Last week's review of the Crossrail business case posed difficult questions for project head Norman Haste, not least whether it can be delivered at all. Talking exclusively with NCE he argues it can.
With the route of Crossrail now finalised and £750M shaved off the scheme's projected outturn price, opportunities for further radical savings look fairly limited. Doubts have already been raised by transport secretary Alistair Darling - and others - about the scheme's deliverability.
However, project promoter Cross London Rail Links (CLRL) can now get fully stuck into the nitty gritty of eliminating risks and pinning down costs - a task that has been difficult while the detailed route has remained undecided.
It has a little over eight months to make a watertight case to the government that its £7bn contribution to the £9bn scheme represents value for money and will not edge upwards. If questions about risk and cost are still unanswered by April next year, CLRL can kiss goodbye the promise of a hybrid bill enabling Crossrail in the next session of parliament (News last week).
A source close to Adrian Montague, who led the review of CLRL's business case for Crossrail, published last Tuesday, told NCE:
'Time's very tight. Darling has given no alternative date for introducing the hybrid bill. If it's not been introduced by next April Crossrail's missed the boat.'
CLRL chief executive Norman Haste confirms the pressure is on:
'We have a very detailed programme. There's not much float in our schedule, but we have a plan of action.
'First comes three months of consultation on the route we've now agreed, from August to the end of October.'
'Parallel with that we will be conducting environmental impact assessment work, needed to produce a comprehensive environmental statement, which will be presented to government at the end of this year.'
Opting to take Crossrail to Maidenhead west of London, rather than south west to Richmond and Kingston, has done a good deal to side step public opposition. But Haste is expecting the consultation to 'flush out objectors'.
There will then be a fast and furious period of select committee hearings in Parliament, which should help CLRL gauge how best to resolve any conflict with locals.
'We plan to have the guts of the bill prepared by Christmas. And by the end of January we will have put it to bed.'
Haste, a veteran of the Heathrow T5 inquiry and the Second Severn Crossing, is no stranger to the nail biting process of realising mega-projects and is angling to get Royal Assent for the project by the end of 2006.
Enabling works will start next year, he says. And he wants to get shovels into the ground on the project proper by mid 2007.
Completion is scheduled for 2013.
Value engineering is an ongoing exercise, and will probably pare several million pounds more from the delivery cost when detailed design gets under way next year.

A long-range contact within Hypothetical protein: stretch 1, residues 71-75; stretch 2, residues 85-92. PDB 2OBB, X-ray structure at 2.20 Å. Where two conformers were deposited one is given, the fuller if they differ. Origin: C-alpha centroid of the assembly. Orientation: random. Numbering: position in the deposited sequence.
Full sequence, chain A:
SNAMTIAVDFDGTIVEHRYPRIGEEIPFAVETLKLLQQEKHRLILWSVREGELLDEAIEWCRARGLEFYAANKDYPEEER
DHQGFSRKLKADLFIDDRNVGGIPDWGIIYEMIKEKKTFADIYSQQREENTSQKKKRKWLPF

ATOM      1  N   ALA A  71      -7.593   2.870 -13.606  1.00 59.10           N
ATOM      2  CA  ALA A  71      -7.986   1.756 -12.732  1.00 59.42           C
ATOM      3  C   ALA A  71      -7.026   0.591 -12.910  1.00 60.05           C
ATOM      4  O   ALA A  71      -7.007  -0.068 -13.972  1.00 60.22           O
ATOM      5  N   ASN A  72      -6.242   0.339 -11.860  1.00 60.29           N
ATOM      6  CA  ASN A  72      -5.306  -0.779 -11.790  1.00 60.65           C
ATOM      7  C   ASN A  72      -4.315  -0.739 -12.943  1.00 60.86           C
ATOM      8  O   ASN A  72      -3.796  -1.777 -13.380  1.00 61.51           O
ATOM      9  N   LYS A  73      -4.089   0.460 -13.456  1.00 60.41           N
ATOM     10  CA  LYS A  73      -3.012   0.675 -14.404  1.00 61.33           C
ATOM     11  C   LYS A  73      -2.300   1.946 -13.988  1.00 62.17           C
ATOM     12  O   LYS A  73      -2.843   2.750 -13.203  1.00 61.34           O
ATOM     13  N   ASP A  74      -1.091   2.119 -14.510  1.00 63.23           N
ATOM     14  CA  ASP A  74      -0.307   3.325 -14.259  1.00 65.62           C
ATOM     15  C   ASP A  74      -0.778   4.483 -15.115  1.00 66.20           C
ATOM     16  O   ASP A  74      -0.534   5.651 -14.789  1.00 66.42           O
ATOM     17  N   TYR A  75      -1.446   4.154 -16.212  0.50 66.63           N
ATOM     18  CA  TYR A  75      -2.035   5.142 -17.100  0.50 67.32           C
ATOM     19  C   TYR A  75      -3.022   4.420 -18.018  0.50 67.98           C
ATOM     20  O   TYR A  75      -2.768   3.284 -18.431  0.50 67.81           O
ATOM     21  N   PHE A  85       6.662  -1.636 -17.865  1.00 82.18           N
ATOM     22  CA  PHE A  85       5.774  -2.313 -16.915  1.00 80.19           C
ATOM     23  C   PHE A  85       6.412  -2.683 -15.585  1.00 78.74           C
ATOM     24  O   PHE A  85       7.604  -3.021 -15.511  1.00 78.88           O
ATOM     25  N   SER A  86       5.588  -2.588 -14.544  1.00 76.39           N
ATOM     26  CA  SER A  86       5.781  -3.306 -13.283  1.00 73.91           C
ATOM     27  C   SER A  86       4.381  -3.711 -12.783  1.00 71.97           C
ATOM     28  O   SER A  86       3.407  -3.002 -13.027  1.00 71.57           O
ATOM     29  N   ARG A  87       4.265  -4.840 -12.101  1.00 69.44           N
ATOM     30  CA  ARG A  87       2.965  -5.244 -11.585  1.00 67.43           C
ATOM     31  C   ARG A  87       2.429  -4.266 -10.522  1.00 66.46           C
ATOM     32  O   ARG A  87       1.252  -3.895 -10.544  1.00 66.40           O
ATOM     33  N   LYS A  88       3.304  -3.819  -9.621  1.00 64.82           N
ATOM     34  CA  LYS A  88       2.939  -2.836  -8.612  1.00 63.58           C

But no startling economies should be expected. CLRL is backing tried and tested construction techniques, says Haste.
'We'll look at new ideas, but will not be taking any risks.'
Despite the significant technical challenges of tunnelling under central London, the associated risks 'are very well known and relatively easily managed', Haste adds.
Much of CLRL's efforts in the coming months will go into reducing the potentially more dangerous risks arising where Crossrail interfaces with the national rail network, London Underground (LU), BAA at Heathrow airport, and with the utility companies whose infrastructure criss-crosses the new line's path.
Managing risk on these interfaces will have a major bearing on CLRL's procurement strategy, Haste predicts. 'I believe very strongly that CLRL has to manage them - it would be very difficult to pass these risks to private sector consortia, because they [Network Rail, LU, BAA and the utilities firms] all have statutory powers.'
The project needs public sector muscle on the client side to negotiate rights of way. And as a company which, by the end of this year, will be owned 50/50 by the Department for Transport and Transport for London, CLRL has that muscle, Haste believes.
Haste sees little benefit in staging construction, as proposed under a rival scheme put forward by the London Regional Metro Arup-Aecom joint venture and backed by the Corporation of London. This scheme would see the 'core' section of Crossrail built from Paddington in west London to Liverpool Street in the City, at a cost of some £3.5bn, with the option of adding east and west extensions at a later date.
'You have to build to Canary Wharf, Shenfield and Heathrow at the outset, otherwise you start eroding the benefits of Crossrail, ' argues Haste.
Without these links Crossrail would fail to relieve congestion on existing Underground lines, particularly the Central Line. And it will not deliver the extra capacity needed to transport the extra 120,000 commuters a day expected by 2013, he adds.
There is huge demand from big business for a direct link from the capital's financial hubs in the West End, the City and Canary Wharf to Heathrow, Haste contends.
Meanwhile, the ability to get workers into the City and Canary Wharf from the suburbs, combined with the economic injection that Crossrail will deliver to run down parts of east and west London, justifies early delivery of the Ebbsfleet and Maidenhead branches, he argues.
'We aim to deliver a system that will carry more than 600,000 passengers a day, ' Haste says. If Crossrail is going to be built, it needs to be built in its entirety, in a single hit.
And to do that, says Haste, 'again we need to put in place a very strong client. At the moment we are a deadlocked company, 50% TfL and 50% the SRA. We are to be reformed with DfT taking the SRA's place.
That will make us far stronger.'